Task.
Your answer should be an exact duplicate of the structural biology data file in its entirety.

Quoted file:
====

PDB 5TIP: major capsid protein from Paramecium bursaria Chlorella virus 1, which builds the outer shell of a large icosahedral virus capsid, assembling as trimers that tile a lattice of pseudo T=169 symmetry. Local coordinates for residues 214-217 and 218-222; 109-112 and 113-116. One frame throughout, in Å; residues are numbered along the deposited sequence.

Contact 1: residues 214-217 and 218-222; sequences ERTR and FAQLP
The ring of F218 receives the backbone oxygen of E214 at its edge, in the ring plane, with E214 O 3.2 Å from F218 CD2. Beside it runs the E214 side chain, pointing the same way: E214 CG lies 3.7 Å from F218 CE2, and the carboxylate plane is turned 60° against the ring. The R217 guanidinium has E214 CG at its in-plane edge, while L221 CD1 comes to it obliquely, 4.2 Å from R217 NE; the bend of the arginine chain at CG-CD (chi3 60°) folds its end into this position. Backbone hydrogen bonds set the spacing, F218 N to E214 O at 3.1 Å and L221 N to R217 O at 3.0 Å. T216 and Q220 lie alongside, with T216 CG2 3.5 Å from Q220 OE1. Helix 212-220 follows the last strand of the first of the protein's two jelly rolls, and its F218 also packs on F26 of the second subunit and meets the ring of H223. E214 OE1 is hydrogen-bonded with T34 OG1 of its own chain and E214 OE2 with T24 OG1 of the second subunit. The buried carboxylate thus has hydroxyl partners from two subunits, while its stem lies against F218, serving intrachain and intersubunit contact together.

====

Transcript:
PDB 5TIP: major capsid protein from Paramecium bursaria Chlorella virus 1, which builds the outer shell of a large icosahedral virus capsid, assembling as trimers that tile a lattice of pseudo T=169 symmetry. Local coordinates for residues 214-217 and 218-222; 109-112 and 113-116. One frame throughout, in Å; residues are numbered along the deposited sequence.

Contact 1: residues 214-217 and 218-222; sequences ERTR and FAQLP
The ring of F218 receives the backbone oxygen of E214 at its edge, in the ring plane, with E214 O 3.2 Å from F218 CD2. Beside it runs the E214 side chain, pointing the same way: E214 CG lies 3.7 Å from F218 CE2, and the carboxylate plane is turned 60° against the ring. The R217 guanidinium has E214 CG at its in-plane edge, while L221 CD1 comes to it obliquely, 4.2 Å from R217 NE; the bend of the arginine chain at CG-CD (chi3 60°) folds its end into this position. Backbone hydrogen bonds set the spacing, F218 N to E214 O at 3.1 Å and L221 N to R217 O at 3.0 Å. T216 and Q220 lie alongside, with T216 CG2 3.5 Å from Q220 OE1. Helix 212-220 follows the last strand of the first of the protein's two jelly rolls, and its F218 also packs on F26 of the second subunit and meets the ring of H223. E214 OE1 is hydrogen-bonded with T34 OG1 of its own chain and E214 OE2 with T24 OG1 of the second subunit. The buried carboxylate thus has hydroxyl partners from two subunits, while its stem lies against F218, serving intrachain and intersubunit contact together.